The pandemic is widening the existing socioeconomic inequalities all over the world. In developing countries, it is threatening to undo much of the fragile gains made in recent years. Take Bangladesh for instance, where women have come a long way since independence 50 years ago yet have a much longer way to go against the repressive gender norms that die hard. Now the pandemic is, in interaction with these norms, making women’s lives more difficult, which may have a long-term negative impact on women’s empowerment in Bangladesh.
At the BRAC Institute for Governance and Development (BIGD), we did a national survey to understand the challenges and prospects of youth employment in the ongoing pandemic scenario. We find an alarming gap between young men and women. Almost a third of young women employed before the pandemic were out of a job as of January 2021 – seven months after economic activities resumed in Bangladesh. The rate was three times higher than the rate among young men. During the first lockdown in April 2020, both young men and women suffered equally. But afterwards, most young men who lost their job found a new one, while most women in a similar situation did not. Even among the young women who managed to regain employment, many were working fewer hours and earning far less. Their average weekly working hours fell by 15%, compared to a meagre 1.5% fall for young men, and their income loss from the pre-pandemic level was 21%, more than twice the rate of young men. These findings are consistent with the findings in other surveys. Another BIGD national survey among economically vulnerable people found that the unemployment rate among female household heads was five times as high as their male counterparts in March 2021.
Limited formal sector opportunities
This is true everywhere: women have suffered a greater and more persistent job loss than men. Lack of job security, over-representation in informal and vulnerable sectors and a greater burden of unpaid care are taking a prolonged dip in women’s economic participation worldwide due to the pandemic. In Bangladesh, 90% of working women are in the informal sector. More than two-thirds work on their own account or as family help, both of which are defined by low income and vulnerability. The main source of employment in the formal sector remains to be the ready-made garments (RMG) sector, which crucially depends on the abundant cheap female labour in the country. RMG was one of the most affected sectors in Bangladesh during the pandemic due to the cancellation of orders. This portrays the risks of over-dependency on a certain sector and calls for more diversity in women’s employment.
Gender norms and employment
Women’s employment pattern and lack of choices is, of course, a result of the existing gender norms. The same norms are making it more difficult for women to find and retain employment and earn a living. In a society where men are considered more capable, employers are likely to prefer men when the jobs are in short supply. South Asians believe that men have more right to a job than women when jobs are scarce, according to the global World Values Survey. Besides, once women get more involved in household chores and care work, it is difficult for them to return to work, because taking care of the household is still believed to be women’s primary responsibility, and Purdha still prefers women staying at home, often despite economic opportunities outside.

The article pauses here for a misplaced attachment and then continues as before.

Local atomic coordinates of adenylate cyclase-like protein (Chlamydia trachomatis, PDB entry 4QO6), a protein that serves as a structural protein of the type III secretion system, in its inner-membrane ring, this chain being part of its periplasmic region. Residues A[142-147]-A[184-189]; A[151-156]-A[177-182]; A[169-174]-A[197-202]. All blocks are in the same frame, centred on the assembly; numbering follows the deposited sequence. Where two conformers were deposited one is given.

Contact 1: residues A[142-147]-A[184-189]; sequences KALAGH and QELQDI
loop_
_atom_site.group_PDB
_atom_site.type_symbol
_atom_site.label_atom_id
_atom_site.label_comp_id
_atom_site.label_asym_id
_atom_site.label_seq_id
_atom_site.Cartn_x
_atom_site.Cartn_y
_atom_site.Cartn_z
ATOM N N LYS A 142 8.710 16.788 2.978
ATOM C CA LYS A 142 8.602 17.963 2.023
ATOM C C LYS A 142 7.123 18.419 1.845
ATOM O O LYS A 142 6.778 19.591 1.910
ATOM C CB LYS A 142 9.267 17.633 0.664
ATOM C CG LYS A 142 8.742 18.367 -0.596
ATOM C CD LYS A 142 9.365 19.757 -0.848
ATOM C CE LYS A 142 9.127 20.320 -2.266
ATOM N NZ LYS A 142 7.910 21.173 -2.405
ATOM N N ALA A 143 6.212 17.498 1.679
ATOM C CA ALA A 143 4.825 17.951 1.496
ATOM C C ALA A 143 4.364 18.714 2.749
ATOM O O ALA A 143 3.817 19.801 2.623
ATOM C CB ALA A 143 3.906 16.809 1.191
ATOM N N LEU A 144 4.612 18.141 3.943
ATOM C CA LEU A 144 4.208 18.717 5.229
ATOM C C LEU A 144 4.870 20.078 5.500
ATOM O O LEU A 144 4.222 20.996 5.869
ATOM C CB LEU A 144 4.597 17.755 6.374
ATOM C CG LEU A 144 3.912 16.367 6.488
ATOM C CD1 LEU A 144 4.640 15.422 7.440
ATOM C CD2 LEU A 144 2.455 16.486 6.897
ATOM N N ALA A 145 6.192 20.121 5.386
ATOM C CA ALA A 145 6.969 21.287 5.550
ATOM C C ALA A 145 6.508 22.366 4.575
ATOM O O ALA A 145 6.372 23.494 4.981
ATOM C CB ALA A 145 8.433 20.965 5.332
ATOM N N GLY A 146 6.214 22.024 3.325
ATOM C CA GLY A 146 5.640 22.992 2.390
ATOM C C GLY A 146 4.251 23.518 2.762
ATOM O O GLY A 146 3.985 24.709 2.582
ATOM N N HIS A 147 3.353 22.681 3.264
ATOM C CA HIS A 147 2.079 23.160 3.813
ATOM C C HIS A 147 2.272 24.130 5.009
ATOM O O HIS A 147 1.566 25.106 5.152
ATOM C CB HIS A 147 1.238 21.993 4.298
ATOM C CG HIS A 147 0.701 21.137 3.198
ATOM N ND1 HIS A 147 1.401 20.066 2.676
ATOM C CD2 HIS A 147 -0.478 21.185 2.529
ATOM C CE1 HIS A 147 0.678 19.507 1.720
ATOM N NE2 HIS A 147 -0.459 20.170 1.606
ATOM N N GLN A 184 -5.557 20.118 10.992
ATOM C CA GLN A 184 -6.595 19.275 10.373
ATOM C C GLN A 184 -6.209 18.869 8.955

Many of these women facing long-term unemployment may permanently decide to get out of the labour market. In a society that views women’s primary role as homemakers and underestimates their contribution to the labour market, such loss in income further decreases the opportunity cost of women not going to work and strengthens the ‘male breadwinner’ ideology.
Young women also suffer from consistently poorer mental health compared to young men. While mental well-being has improved for all youths since the lockdown period, 20% of young women were in probable/possible depression during both lockdowns and in January 2021, compared to 12% of young men.
Though women were undoubtedly more affected on all fronts, almost all the youths in this study, regardless of their gender or occupational status, believed that men were more affected than women, both socially and economically. Besides limited economic opportunities, women also enjoy very limited mobility in our country and spend a lot more time indoors than men do. A survey on urban households living in poor areas of Dhaka in 2018 revealed that only 40% of women go outside their communities every day compared to 84% of men. This may be a reason why challenges facing men during Covid-19 are getting more attention.
Predominant perceptions about women’s capabilities and economic contribution and their invisibility may divert attention from the peril women are facing in this pandemic. But such negligence will be a big blow on the progress that we made so far in empowering women. Despite vast improvements, just over a third of working-aged women participate in the labour force, and women constitute 90% of the youths who are neither in education, earning or training (NEET). Women’s empowerment in Bangladesh is still very fragile, and the risk of regression is real. We need to pay attention to prioritising women’s jobs and education to safeguard progress, especially at a time when the country is facing a third wave of infections and lockdown.